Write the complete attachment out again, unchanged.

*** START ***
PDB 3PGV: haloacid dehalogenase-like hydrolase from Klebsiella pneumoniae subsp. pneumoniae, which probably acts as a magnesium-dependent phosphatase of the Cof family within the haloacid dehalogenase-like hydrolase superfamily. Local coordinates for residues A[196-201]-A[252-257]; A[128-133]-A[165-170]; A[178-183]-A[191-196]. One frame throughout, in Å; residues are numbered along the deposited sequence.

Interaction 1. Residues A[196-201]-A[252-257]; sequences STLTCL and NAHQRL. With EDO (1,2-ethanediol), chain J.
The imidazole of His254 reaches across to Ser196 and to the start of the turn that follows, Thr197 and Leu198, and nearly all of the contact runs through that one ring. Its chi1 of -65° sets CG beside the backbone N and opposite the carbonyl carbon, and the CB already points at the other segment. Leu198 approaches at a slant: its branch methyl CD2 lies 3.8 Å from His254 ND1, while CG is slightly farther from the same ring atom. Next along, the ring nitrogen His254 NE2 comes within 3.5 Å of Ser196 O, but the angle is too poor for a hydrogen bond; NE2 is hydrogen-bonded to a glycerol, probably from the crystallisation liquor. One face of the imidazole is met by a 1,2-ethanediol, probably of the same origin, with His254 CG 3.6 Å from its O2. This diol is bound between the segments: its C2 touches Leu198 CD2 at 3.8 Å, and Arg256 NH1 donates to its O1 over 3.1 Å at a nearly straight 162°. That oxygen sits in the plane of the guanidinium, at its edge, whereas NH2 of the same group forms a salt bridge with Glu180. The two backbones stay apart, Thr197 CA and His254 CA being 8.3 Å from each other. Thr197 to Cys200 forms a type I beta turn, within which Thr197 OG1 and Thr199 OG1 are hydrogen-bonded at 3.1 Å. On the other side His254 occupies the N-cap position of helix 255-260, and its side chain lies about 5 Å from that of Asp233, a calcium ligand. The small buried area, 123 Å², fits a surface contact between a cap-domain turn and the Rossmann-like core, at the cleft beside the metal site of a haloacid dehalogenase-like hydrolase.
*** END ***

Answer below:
PDB 3PGV: haloacid dehalogenase-like hydrolase from Klebsiella pneumoniae subsp. pneumoniae, which probably acts as a magnesium-dependent phosphatase of the Cof family within the haloacid dehalogenase-like hydrolase superfamily. Local coordinates for residues A[196-201]-A[252-257]; A[128-133]-A[165-170]; A[178-183]-A[191-196]. One frame throughout, in Å; residues are numbered along the deposited sequence.

Interaction 1. Residues A[196-201]-A[252-257]; sequences STLTCL and NAHQRL. With EDO (1,2-ethanediol), chain J.
The imidazole of His254 reaches across to Ser196 and to the start of the turn that follows, Thr197 and Leu198, and nearly all of the contact runs through that one ring. Its chi1 of -65° sets CG beside the backbone N and opposite the carbonyl carbon, and the CB already points at the other segment. Leu198 approaches at a slant: its branch methyl CD2 lies 3.8 Å from His254 ND1, while CG is slightly farther from the same ring atom. Next along, the ring nitrogen His254 NE2 comes within 3.5 Å of Ser196 O, but the angle is too poor for a hydrogen bond; NE2 is hydrogen-bonded to a glycerol, probably from the crystallisation liquor. One face of the imidazole is met by a 1,2-ethanediol, probably of the same origin, with His254 CG 3.6 Å from its O2. This diol is bound between the segments: its C2 touches Leu198 CD2 at 3.8 Å, and Arg256 NH1 donates to its O1 over 3.1 Å at a nearly straight 162°. That oxygen sits in the plane of the guanidinium, at its edge, whereas NH2 of the same group forms a salt bridge with Glu180. The two backbones stay apart, Thr197 CA and His254 CA being 8.3 Å from each other. Thr197 to Cys200 forms a type I beta turn, within which Thr197 OG1 and Thr199 OG1 are hydrogen-bonded at 3.1 Å. On the other side His254 occupies the N-cap position of helix 255-260, and its side chain lies about 5 Å from that of Asp233, a calcium ligand. The small buried area, 123 Å², fits a surface contact between a cap-domain turn and the Rossmann-like core, at the cleft beside the metal site of a haloacid dehalogenase-like hydrolase.